5 Benefits of Heavy Thrusters

Heavy front squats and push presses are two movements that are beneficial for building strength, muscle mass, and athletic potential for strength, power, and fitness sports. Thrusters, often seen in functional fitness WODs, can also be used in strength blocks to build serious functional (and even sport specific) positional strength and power.

In this article, we will discuss what exactly are heavy thrusters, who should do heavy thrusters, and what they can expect to gain from performing this challenging total body exercise.

What Is a Heavy Thruster?

A thruster is a simply a front squat done directly into a push press, in one seamless motion (without stopping in the ascent). Thrusters, in this case done with a barbell, can be done with light, moderating extremely heavy loads, making them a valuable movement for most strength, power, and fitness athletes.

When discussing the “heavy” thruster, we must remember that strength is always relative, meaning one person’s “heavy” may be another person’s light. For the sake of the article, let’s call heavy thrusters any weight above 75% of a thruster one-rep maximum.

Who Can Benefit from Heavy Thrusters?

Heavy thrusters can build strength, power, and serious amounts of muscle mass. That said, we break down who can benefit from these highly challenging movements below!

Strength Athletes (Powerlifting and Strongman)

Not only do heavy thrusters help to build overall strength, it can be a useful exercise to teach strength-speed, add muscle, and improve overall athleticism.

Olympic Weightlifters

This exercise (when done heavy) is a perfect accessory exercise or variation to improve front rack positioning, squat patterning, and reinforce a vertical torso.

Functional Fitness/CrossFit Athletes

The stronger your thrusters are, the lighter the 95lb ones will feel. In addition, mixing heavier sets of heavy thrusters into workouts will help you gain strength and improve positions that can be then applied to weightlifting movements.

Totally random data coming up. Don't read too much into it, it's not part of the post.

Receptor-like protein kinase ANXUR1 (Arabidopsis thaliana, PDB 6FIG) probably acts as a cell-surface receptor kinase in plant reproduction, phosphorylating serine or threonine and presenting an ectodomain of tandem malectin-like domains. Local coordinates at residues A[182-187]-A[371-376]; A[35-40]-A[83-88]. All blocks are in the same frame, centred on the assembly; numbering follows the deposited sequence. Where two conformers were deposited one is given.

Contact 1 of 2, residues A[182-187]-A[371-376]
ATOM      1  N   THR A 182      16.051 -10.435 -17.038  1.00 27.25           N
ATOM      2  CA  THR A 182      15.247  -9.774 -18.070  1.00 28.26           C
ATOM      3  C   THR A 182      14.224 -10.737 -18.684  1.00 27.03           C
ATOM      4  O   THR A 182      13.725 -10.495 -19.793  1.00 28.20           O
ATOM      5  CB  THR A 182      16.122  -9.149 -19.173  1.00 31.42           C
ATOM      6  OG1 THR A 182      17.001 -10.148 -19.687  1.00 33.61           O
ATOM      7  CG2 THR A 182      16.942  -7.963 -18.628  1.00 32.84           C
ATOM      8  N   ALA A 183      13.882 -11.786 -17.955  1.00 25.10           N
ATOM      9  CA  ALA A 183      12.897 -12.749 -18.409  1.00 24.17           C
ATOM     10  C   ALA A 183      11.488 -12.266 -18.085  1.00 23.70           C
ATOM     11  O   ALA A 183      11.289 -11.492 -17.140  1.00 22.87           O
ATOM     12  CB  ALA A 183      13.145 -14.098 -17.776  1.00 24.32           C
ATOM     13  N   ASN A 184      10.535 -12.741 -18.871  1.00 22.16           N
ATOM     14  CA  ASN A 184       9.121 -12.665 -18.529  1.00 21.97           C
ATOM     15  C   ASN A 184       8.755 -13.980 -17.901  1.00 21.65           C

General Fitness

Finding exercises that offer the biggest “bang for your buck” is key when time to workout is not on your side. Instead of performing single joint movements, you can use the thruster (and in heavy loading along the way) to build strength, add muscle, and even burn body fat, all at once. Note, that beginners should learn how to perform the front squat and push press correctly prior to jumping into heavier thruster training.

5 Benefits of Heavy Thrusters

Below are five benefits of the heavy thruster that coaches and strength/power/fitness athletes can expect when performing this challenging, total-body strength movement.

Total Body Power

The thruster is a total body movement that demands high amounts of force output from the quadriceps, hips, and upper body. In addition to strength, the thruster requires an athlete to be able to progressively accelerate a heavy load so that it has enough velocity to be locked out overhead. By performing heavy (and sometimes moderate to heavy thrusters), you can help to increase leg and upper body power in similar ways to speed squats and push presses.

Better Receiving Position in a Clean

Heavy thrusters can improve a lifter’s ability to (1) receive cleans in a better position, (2) increase strength-speed out of the bottom of the squat, and (3) help a lifter establish better balance in both in the receiving and recovery position of clean and jerk (vertical force output).

Heavy thrusters can be placed into clean complexes, done from the rack before front squat training, or simply performed as skill/accessory work.